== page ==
The Expo Bier Book and Sesh Book is a record of every expedition expenditure and many administrative details of Expo. Refined over many years, the format now consists of the following sections:
The expenses and sesh swaps are also copied online into the Bank of Expo and the bier book and sesh book are annotated when when an expense has been transcribed.
The 2016 expo bierbook and seshbook were scanned and can be downloaded (13MB and 5 MB) from here: expofiles/writeups/2016/
Anything else financial can also be included, particularly notes to the treasurer. The
The largest single bill in Austria will be the campsite bill. Obviously the bill depends on how big Expo is; in 2019 it was over €2,100. How this is paid depends on how many people you have around at the end of Expo. If there are enough then the simplest method is for them just to pay Hilde and claim the cost back through the Bank of Expo. However, if there are not going to be enough people with sufficient cash around at the end, you should start collecting advance payements from attendees anticipating their eventual bills.
The Bier Book and Sesh Book, including pre-expo transactions andd all as copied into the Bank of Expo, should be a complete picture of all Expo financial transactions except for expo gear transport. As people leave expo enter their Gasthof camping nights in the Bank of Expo as a cost to them.
After Expo, when you know who has contributed to transporting expo gear to and from Austria, create appropriate transactions in the Bank of Expo as shared expenses: for everyone flat-rate (gear transport), for everyone pro-rata (basecamp food and topcamp food). You can do this immediately after expo as you don't need to wait for sundry expenses to come in, so long as you have the Bier Book record of where people were and when.
You'll receive some extra Bier Book & Sesh Book entries by email, post and word of mouth after Expo, as people's credit card bills come in. Set a deadline (say, 40 days after the end of Expo) and add all entries to the Bank of Expo.
You may need to create a little calculator work to get the total topcamp food bill and basecamp food bill, but you don't need to do any allocation to people: that is all done in Bank of Expo by putting the individuals' days in the allocation entries. So you do need to read and understand the Bank of Expo documentation. But it is a whole lot easier than creating as spreadsheet (last done in 2014).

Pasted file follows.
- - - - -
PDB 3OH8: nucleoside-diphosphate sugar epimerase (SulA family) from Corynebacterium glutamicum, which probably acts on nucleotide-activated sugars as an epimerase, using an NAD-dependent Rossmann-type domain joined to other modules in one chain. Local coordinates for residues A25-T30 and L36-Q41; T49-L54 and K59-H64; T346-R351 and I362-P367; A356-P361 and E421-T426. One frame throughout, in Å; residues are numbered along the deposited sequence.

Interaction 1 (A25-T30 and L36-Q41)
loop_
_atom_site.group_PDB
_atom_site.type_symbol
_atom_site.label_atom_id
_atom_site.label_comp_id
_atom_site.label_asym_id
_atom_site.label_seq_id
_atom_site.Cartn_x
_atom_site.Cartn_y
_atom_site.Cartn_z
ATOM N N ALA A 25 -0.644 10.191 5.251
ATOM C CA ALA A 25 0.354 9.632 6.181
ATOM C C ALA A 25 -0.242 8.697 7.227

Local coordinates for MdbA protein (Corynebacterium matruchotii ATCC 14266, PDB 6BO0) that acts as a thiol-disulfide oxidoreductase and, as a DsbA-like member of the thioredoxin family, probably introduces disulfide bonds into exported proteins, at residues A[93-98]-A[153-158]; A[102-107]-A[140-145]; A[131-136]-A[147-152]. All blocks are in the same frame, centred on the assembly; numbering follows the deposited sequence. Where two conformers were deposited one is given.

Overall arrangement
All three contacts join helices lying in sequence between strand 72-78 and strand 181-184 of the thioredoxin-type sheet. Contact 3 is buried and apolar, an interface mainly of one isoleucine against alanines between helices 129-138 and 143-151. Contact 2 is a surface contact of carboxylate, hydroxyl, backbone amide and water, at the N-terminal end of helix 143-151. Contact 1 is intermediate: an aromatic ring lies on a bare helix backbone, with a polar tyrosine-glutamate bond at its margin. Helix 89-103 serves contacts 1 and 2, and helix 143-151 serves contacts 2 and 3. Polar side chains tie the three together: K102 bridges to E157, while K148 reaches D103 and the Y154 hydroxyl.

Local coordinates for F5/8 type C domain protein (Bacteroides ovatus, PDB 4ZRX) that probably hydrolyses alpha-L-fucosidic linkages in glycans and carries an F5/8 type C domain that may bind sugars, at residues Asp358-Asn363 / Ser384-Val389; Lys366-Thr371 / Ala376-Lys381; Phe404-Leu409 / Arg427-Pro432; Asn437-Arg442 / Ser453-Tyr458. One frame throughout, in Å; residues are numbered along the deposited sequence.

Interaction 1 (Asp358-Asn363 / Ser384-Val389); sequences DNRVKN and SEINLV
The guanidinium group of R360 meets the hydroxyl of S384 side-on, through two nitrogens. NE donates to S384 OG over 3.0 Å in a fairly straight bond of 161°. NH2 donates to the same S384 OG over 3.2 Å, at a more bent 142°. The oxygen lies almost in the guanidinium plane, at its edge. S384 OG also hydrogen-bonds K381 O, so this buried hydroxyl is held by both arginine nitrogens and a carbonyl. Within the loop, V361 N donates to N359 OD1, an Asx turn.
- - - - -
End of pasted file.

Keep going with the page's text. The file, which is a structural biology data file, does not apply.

What is paid for, for transporting gear, is determined by the principles described in part 1 of this document.
When sending out the Expo bills, include the addresses of the creditors. Send individual emails personally to each member, rather that announcing it on communal emails. This reduces the amount of ranting about 'Why's my bill more than his?'. However, if anyone asks, have the relevant data ready.
Record accounting trivia, such as the number of Gössers drunk, the times underground, etc.
Archive all the accounts on the Expo online systems in expofiles/accounts/«year»/ and keep scanned copies of the Bier Book and Sesh Book in expofiles/writeups/«year»/ (along with the scanned copies of the logbook and the callout books). See 2018 for a nearly complete set: expofiles/writeups/2018/bierbook/.
Communication: would that it were clear, concise, courteous, correct, charitable and copious. Would that the response was well considered and timely. Try to make your requests SMART: Specific, Measurable, Achievable, Realistic and Time-scaled.
You'll need several Expo Committee meetings. Firstly to plan what should be done, and later to check that all the jobs are being done. If someone just isn't pulling their weight or has too much else to do, the committee meetings should be used to provide encouragement (!) and/or redistribute the workload. I suppose one of the jobs of the Expo Leader is to check that everything is going to plan, be he/she won't always think of everything on their own. See the checklists in the expo planning guide
Remember that all the Expo committee are volunteers (more or less of their own volition :-), but they may have different priorities and/or different reasons for participating than yourself. This can make committee work interesting or taxing, depending on your viewpoint, but try to keep Expo as an adventure rather than a chore; it's worth it in the end.
Being Expo Treasurer will involve quite a lot of work. Remember the need to be open and fair. Good Luck!